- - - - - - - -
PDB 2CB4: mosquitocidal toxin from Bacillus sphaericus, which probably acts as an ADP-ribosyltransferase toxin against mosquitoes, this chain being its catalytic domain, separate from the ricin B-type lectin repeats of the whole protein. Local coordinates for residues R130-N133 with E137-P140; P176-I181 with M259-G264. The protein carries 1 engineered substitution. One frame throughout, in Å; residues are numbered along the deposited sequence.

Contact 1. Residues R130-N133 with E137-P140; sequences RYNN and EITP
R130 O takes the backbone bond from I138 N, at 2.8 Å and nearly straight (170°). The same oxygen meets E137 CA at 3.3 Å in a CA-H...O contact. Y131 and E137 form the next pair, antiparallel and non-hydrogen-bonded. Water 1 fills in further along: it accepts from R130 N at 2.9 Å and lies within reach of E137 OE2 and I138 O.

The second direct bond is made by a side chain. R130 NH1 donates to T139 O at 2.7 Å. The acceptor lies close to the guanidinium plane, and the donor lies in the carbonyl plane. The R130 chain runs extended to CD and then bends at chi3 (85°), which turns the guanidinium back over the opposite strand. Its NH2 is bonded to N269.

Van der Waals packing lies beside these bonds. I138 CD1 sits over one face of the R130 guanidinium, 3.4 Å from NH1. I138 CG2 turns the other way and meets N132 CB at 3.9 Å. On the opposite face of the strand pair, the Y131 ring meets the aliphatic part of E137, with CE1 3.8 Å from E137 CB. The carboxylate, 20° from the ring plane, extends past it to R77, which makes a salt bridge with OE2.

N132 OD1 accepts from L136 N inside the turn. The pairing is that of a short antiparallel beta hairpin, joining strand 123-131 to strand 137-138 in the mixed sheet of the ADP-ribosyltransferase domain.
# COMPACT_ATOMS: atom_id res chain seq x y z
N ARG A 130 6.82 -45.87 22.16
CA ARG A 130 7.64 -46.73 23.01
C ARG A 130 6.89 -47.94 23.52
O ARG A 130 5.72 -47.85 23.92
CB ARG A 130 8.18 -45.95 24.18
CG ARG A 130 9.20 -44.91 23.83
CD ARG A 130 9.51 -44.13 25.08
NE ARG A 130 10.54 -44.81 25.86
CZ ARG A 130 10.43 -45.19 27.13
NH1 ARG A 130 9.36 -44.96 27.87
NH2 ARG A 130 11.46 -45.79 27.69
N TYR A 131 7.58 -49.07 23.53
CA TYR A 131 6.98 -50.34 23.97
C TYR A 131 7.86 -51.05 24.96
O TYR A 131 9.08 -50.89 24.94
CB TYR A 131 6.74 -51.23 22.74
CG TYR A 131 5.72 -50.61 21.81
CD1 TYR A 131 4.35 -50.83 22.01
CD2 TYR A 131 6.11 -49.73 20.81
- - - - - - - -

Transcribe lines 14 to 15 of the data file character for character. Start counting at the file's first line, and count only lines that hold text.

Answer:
CD ARG A 130 9.51 -44.13 25.08
NE ARG A 130 10.54 -44.81 25.86